What is Domino?

Domino is a small rectangular block, either wooden or plastic, that has blank or marked faces that resemble those of dice. It is used to play a variety of games, both competitive and cooperative. It can also be arranged to make art in the form of straight lines, curved lines, grids that form pictures, or 3D structures such as towers and pyramids. Domino is a common toy for children, and some adults use it for puzzles and as tools for teaching mathematics. It is the inspiration for the expression “a domino effect,” which describes a chain reaction that starts with one simple event and leads to greater-and sometimes catastrophic-consequences.

In Domino, players make their moves in a line that is called the layout, string, or line of play. The first domino played is known as the setter, downer, or lead. Each subsequent player adds to the line of play by putting his or her own tile down on top of another domino.

When a domino is played, it creates an electric pulse that travels down the line, just like a nerve impulse in the body. This pulse is able to move quickly, even if the next domino is not yet in place, and is only disrupted by other factors such as obstacles or an opponent’s action.

Most commonly, a domino is made of wood, although sets have been manufactured from many different materials including stone (e.g., marble or granite); other types of natural woods; metals (e.g., brass or pewter); ceramic clay; and other polymer materials. There are also sets made from more luxurious materials such as bone, silver lip ocean pearl oyster shell (mother of pearl), ivory, or a dark hardwood such as ebony with contrasting black or white pips.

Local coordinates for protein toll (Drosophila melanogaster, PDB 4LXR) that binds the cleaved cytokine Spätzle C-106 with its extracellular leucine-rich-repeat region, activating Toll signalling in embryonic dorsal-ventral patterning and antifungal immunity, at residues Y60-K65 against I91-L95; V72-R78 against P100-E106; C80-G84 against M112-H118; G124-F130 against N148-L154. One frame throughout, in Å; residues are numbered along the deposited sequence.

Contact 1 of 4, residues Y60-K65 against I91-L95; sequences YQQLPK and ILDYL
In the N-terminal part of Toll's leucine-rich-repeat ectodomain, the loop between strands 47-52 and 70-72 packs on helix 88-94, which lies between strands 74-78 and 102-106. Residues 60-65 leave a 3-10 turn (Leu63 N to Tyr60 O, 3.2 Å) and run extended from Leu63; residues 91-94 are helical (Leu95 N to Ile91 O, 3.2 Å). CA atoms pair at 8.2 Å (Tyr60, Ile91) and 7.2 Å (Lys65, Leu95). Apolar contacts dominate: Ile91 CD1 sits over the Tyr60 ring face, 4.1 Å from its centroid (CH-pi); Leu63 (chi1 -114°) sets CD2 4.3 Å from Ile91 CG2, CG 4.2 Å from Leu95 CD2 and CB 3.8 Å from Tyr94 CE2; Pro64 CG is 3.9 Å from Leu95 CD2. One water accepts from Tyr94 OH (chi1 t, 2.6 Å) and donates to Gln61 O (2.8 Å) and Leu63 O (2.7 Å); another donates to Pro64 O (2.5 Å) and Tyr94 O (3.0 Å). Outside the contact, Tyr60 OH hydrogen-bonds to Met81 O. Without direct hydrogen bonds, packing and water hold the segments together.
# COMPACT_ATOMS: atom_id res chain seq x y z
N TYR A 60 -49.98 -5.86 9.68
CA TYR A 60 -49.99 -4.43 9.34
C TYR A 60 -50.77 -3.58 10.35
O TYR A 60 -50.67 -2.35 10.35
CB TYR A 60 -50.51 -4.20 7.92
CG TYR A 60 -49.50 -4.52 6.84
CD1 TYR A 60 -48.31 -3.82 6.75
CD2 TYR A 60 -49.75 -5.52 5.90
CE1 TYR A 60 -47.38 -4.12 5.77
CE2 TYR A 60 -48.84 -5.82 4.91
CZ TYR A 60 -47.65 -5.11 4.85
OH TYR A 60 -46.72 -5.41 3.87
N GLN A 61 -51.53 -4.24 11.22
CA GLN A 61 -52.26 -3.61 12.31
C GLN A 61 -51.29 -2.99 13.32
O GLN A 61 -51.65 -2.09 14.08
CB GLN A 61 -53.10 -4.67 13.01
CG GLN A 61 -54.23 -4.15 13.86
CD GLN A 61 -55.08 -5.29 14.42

Once a set of dominoes has been shuffled and each player has drawn his or her own hand, it is possible that there will be a surplus of tiles left in the stock. These are sometimes known as passing or byeing, depending on the game being played. In these cases, the player draws a number of tiles from the stock that are permitted under the rules of the game, and adds them to his or her hand.

After the players have completed their hands, it is determined who will make the first play. This is usually based on the heaviest tile in the hand, but other criteria may be used. The player who makes the first play is often referred to as the setter, downer, or leader, and he or she will put his or her tile face up on the table. The other players then take turns playing their pieces on top of the first. Play continues until a player cannot continue, or chips out, according to the rules of the particular game being played. If this happens, the remaining players share the winnings.